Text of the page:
Be careful what you wish for. Haunting, frightening, dark, yet beautiful, Wintersong takes claim on your heart and reveals a realm beyond the veil that you have never seen before. You won’t escape its spell.

Liesl, an 18-year-old inspiring musician, hides her gift from the world. Burdened by responsibility, she gives up her fantasy of composing music and her memories of an enchanting boy who she believes is the Goblin King so that her gifted brother takes centre stage. But when the Goblin King kidnaps her sister, Käthe, and offers her a deal, he doesn’t just fuel her need to find her loved one; he offers her the path to her emotional awakening.

Wintersong is more than just a sister sacrificing her life for another. It illustrates how Liesel discovers who she is and what she can create. It is lyrical, seductive, and whimsical but touching yet tragic. Music anchors Liesl. It encases her soul, but fear entraps her, preventing her from introducing her talent. But she realizes that giving up her life in her world comes with a price. The Goblin King warns her that if she agrees to marry him, she will ultimately relinquish her life. Both worlds live off of the soul and the death of the Goblin Queen.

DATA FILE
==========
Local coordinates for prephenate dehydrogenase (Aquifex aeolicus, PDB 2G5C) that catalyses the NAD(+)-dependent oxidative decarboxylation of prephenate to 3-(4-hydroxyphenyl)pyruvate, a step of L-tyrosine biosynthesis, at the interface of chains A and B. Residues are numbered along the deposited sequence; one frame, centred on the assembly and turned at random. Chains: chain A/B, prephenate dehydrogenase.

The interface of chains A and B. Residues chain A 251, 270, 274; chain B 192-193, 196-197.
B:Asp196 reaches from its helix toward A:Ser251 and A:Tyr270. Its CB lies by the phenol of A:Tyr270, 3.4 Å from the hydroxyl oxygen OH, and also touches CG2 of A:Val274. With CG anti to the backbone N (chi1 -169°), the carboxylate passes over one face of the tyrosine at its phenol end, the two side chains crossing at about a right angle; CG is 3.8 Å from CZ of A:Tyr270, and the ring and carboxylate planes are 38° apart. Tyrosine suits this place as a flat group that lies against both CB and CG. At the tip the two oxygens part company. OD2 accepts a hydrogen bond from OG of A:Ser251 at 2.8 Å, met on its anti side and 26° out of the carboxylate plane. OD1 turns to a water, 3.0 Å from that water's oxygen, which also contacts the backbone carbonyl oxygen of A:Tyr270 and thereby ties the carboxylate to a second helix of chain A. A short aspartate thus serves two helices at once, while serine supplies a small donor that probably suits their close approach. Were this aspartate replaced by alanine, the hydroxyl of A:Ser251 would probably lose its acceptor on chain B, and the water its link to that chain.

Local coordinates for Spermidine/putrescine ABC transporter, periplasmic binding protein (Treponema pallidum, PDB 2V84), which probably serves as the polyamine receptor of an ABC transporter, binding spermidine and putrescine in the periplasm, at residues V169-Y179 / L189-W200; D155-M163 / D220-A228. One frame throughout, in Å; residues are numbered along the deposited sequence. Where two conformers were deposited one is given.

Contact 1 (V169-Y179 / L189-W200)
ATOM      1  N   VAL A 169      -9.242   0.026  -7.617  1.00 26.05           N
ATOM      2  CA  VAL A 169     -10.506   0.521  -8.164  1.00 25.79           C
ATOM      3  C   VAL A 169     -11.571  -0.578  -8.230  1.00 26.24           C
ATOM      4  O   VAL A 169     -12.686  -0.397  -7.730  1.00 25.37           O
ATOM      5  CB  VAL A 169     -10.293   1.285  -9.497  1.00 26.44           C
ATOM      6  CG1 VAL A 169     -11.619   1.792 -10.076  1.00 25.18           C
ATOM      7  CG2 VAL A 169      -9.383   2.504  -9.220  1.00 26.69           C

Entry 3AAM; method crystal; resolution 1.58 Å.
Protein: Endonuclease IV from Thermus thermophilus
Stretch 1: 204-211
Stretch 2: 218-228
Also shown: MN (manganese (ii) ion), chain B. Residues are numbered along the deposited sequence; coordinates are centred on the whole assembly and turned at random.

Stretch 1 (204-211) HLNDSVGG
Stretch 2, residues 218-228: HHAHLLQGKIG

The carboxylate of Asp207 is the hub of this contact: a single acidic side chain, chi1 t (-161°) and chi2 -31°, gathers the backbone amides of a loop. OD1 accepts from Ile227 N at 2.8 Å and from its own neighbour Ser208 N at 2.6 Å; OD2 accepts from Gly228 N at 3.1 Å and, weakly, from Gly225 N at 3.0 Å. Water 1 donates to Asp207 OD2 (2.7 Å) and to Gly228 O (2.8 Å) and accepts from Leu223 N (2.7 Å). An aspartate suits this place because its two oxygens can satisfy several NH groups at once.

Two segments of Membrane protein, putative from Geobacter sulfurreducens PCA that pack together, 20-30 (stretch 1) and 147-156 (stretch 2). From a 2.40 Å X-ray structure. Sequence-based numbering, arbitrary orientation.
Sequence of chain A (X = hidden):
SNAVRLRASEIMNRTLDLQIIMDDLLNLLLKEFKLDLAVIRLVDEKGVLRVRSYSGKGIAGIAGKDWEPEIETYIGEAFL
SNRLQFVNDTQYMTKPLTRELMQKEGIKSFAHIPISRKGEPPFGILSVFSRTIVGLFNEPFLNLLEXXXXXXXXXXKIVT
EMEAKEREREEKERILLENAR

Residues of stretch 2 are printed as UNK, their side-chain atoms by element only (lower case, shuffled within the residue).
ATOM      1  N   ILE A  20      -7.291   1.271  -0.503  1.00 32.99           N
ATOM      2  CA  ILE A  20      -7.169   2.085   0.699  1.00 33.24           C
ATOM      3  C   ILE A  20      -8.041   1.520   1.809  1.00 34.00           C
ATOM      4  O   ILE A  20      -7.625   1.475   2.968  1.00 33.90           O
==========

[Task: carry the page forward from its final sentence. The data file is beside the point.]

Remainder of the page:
“Life,” he said softly, “is more than flesh. Your body is a candle, your soul the flame. The longer I burn the candle…”

Sarah has an undeniable skill for a debut author. She conjures up a poignant story that sneaks up on you. She integrates music, longing, and nostalgia into her writing and creates a raw and visceral narrative that will simply bewitch you and your imagination.  This tragedy consumed my thoughts. And sometimes it forced me to put down the book so I could process Sarah’s storyline. The characters themselves stand out among the pages, and they captivate your immediate attention.

 

“Your music,” he said at last. “Your music was the only thing that kept me sane, that kept me human instead of a monster.”